Chicago Teachers Take to the Picket Line
The Chicago public schools are on strike for the first time in 25 years. Why?
Mitt Romney has now weighed in on the Chicago teachers’ strike, since presumably we need to know how our future president might handle municipal labor disputes occurring 1,000 miles from the White House. Clearly, our nation’s bloggers need to weigh in as well.
I will skip lightly over the formalities wherein I declaim that the Chicago teacher’s are (choose one): the underpaid, underappreciated Thin Multicolored Line standing between our children and a lifetime spent running the streets like feral rats/greedy, grasping layabouts with flaccid morals and room temperature IQ whose ultimate goal is to be paid one squintillion dollars for doing absolutely nothing. I have never, so far as I can recall, met anyone in the Chicago teacher’s union. The Chicago school system doesn’t seem to do a particularly good job, but then, they have a lot of challenges, and I certainly can’t claim to have made a detailed study of their teacher performance.
But the details of their demands interest me. So far as I can tell, the dispute centers around five things:
1. Teachers want a 16% salary increase over 4 years
2. Their pension is underfunded
3. They are opposed to “high stakes testing”
4. They are opposed to merit pay
5. They don’t much like charter schools either
Of all these things, the salary demand is the most striking. In a bad economy, with inflation under 2%, a 16% pay increase is a big hike. And Chicago public school teachers are already pretty well paid, with an average salary, according to Reuters, of about $70,000 a year. (The Chicago public school system says $76,000). This does not include their very generous benefits.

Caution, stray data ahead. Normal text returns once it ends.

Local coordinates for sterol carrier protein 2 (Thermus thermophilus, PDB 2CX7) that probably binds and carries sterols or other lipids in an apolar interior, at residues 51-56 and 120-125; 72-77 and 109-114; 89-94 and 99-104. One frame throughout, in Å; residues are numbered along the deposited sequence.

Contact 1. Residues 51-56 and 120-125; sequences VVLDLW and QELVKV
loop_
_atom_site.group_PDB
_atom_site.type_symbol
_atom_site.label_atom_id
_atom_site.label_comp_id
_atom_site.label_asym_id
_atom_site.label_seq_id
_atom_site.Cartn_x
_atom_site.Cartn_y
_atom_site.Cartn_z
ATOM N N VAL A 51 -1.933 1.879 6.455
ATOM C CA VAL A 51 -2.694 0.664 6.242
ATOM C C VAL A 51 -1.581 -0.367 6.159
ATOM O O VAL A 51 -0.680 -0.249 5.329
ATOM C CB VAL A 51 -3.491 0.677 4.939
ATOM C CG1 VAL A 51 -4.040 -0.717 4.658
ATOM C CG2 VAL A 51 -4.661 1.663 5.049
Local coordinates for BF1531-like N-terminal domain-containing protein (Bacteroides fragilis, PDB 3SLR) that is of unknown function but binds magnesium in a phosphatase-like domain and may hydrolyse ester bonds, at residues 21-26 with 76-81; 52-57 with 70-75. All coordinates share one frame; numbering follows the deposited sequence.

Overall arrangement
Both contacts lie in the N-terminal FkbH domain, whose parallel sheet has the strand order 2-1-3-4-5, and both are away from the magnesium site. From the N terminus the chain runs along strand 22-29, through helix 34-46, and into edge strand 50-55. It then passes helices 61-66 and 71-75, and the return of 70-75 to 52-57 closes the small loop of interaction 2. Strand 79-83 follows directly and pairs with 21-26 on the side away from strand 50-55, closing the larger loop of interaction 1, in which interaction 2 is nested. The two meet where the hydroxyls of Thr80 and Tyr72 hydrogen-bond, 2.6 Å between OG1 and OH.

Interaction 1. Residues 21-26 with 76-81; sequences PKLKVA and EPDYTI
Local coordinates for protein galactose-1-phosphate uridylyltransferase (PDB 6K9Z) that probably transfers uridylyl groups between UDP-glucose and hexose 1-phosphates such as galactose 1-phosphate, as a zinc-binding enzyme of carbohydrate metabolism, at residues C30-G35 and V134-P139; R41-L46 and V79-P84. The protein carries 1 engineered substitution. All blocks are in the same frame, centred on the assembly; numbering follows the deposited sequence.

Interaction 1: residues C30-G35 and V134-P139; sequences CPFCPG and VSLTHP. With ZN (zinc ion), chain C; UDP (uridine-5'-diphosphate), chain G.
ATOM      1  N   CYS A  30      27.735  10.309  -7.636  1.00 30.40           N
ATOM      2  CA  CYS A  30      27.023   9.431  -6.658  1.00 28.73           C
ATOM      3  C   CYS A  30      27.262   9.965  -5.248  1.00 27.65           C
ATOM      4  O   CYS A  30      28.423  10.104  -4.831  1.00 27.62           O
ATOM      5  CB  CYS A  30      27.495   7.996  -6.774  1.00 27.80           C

What conditions, exactly, make them think that this is a good time to ask for so much more money? Are they more productive? Doubtful. Is the Chicago school system doing particularly well financially? Ummm, no. So why the strike? Emmanuel offered them a raise that would slightly outpace inflation, which seems like kind of a good deal in this job market. Yet the teachers are angrily rejecting it and taking to the picket line.
Perhaps the salary demand is just a bargaining chip, inserted to give them something to bargain away in return for resisting more deeply job-threatening measures such as testing, merit pay, and competition from charter schools. (Charter school students, it has been observed, are still in school.) This seems plausible, and explains the passion of the strike. It may be hard to control cost growth, but not nearly as hard as it is to actually take things away from people. Chicago public school teachers have planned their lives around the way the school system is right now. Anything that threatens this status quo is likely to trigger a violent reaction--particularly since jobs from which it is impossible to be fired tend to attract people who are unusually risk averse.
This is why legislators should always think very carefully about extending benefits--to workers, to citizens, to legislators. These committments essentially become non-negotiable, which in times of financial trouble, can mean “disastrous”.
I assume that Chicago and its teachers will resolve this well short of disaster, probably with the teachers giving up their financial demands, and the city giving up its demands for more accountability and choice. But as budgets become more and more choked with benefits that cannot be pared back, and legacy costs that were not properly predicted, or funded, I expect to see more of these battles in the coming years. And I expect some of them to end very badly indeed.